It can be notoriously difficult to make the transition from ponies to horses – but if your legs (or your child’s) are practically touching the ground, or you want to compete seriously, you might be wondering if the time has come to kiss little Snowy goodbye and look for a larger steed. Here’s what you need to know to make that transition go as smoothly as possible.
1. There’s no rush
Make sure that you really want to move up to horses. If you’re happy, and the pony isn’t actually being squashed flat, then why not just enjoy each other’s company for as long as you can?
2. Don’t be tempted to get a ‘project’ as your first horse
Yes, you’ve learnt a lot from your pony – but does this mean you’re experienced enough to bring on a four-year old Warmblood with attitude?
3. ‘A pony will get you out of trouble, a horse will get you into it,’ as they say
Ponies ping over jumps and often find that elusive ‘fifth leg’ to take off or land on a dodgy stride. Try the same thing on a horse and chances are you’ll find yourself exiting via the front door.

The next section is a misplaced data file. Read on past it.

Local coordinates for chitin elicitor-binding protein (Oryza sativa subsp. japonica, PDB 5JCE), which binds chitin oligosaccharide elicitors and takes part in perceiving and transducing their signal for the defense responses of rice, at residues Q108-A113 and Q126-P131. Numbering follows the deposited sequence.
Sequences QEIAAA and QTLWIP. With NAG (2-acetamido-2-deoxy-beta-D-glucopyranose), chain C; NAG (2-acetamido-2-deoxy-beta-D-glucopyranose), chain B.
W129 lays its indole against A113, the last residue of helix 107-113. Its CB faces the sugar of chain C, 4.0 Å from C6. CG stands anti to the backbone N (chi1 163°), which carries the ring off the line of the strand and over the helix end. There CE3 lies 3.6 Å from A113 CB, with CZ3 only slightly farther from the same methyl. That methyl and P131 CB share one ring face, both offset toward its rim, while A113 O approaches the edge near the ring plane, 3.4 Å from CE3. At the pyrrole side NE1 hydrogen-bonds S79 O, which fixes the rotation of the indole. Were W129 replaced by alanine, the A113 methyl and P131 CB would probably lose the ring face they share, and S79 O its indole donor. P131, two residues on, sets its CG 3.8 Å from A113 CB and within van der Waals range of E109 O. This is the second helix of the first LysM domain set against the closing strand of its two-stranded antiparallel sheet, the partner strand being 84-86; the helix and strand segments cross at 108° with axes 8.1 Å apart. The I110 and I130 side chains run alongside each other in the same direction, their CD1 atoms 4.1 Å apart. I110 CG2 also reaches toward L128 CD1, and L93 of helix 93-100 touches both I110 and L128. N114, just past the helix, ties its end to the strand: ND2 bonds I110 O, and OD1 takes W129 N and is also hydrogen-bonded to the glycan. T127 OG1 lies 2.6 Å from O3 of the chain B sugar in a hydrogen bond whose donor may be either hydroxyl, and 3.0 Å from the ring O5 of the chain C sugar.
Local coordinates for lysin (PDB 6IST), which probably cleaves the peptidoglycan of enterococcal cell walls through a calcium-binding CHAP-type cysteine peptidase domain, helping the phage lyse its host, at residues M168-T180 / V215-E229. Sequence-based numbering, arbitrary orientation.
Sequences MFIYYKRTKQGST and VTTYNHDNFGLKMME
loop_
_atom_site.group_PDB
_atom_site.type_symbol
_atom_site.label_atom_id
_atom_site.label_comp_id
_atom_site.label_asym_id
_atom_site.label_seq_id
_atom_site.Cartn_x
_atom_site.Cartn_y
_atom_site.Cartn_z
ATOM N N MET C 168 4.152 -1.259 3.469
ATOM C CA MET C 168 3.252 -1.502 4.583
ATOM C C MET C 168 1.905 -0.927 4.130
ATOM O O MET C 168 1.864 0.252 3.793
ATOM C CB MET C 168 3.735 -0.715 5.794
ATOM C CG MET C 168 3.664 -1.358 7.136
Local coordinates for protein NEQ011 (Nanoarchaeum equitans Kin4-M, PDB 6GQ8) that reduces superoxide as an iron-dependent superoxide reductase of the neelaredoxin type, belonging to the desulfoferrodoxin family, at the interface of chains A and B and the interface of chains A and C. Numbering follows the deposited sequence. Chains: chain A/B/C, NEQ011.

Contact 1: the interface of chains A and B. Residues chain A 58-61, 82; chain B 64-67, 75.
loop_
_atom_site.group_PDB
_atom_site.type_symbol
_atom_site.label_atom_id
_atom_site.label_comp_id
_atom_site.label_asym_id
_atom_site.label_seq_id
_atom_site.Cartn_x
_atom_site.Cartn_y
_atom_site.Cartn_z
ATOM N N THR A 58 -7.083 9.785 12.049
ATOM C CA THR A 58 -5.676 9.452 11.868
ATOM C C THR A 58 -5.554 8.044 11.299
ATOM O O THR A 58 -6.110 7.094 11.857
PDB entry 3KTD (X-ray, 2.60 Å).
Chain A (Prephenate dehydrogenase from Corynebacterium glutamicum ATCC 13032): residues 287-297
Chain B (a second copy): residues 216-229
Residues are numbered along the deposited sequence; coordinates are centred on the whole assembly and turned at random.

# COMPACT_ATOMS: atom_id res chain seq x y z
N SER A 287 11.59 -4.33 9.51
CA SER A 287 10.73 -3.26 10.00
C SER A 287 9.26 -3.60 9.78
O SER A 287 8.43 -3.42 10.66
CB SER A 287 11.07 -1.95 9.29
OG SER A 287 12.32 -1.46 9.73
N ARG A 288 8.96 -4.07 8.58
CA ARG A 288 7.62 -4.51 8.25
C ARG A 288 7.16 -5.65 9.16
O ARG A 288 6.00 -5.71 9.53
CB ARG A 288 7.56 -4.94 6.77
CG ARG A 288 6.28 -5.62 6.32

4. Horses take more riding than ponies
Ponies will do the thinking for you, horses won’t. Although the pony brain can be both a blessing and a curse…
5. You’re going to have to start counting strides between jumps and all that malarkey
No more pointing and shooting.
So easy on ponies, you can jump off and on if need be. Not quite so easy on a larger steed.
7. Ditto coming off
The higher up you are, the further you’ve got to fall. But you knew that.
8. Get ready for big muscles
It can be a challenge holding a big-moving 16.2hh between hand and leg – forewarned is forearmed.
9. If you’re the one paying the feed bill, you’re about to get a bit of a shock
Most ponies can live off thin air. The same can’t be said for their bigger, bulkier brethren.
10. You can’t get as many funky rugs and bright-coloured accessories for horses as you can for ponies
This is a travesty and horse stuff manufacturers need to address it immediately.
11. On the plus side…
…horses aren’t so prone to ballooning just at the sight of grass, and can be easier to manage.
12. They’re often a lot more chilled out and straightforward than ponies
They don’t have that devious pony brain, after all.
13. You might not be dumped on the floor quite so often
(But it’ll be from a greater height when you are.)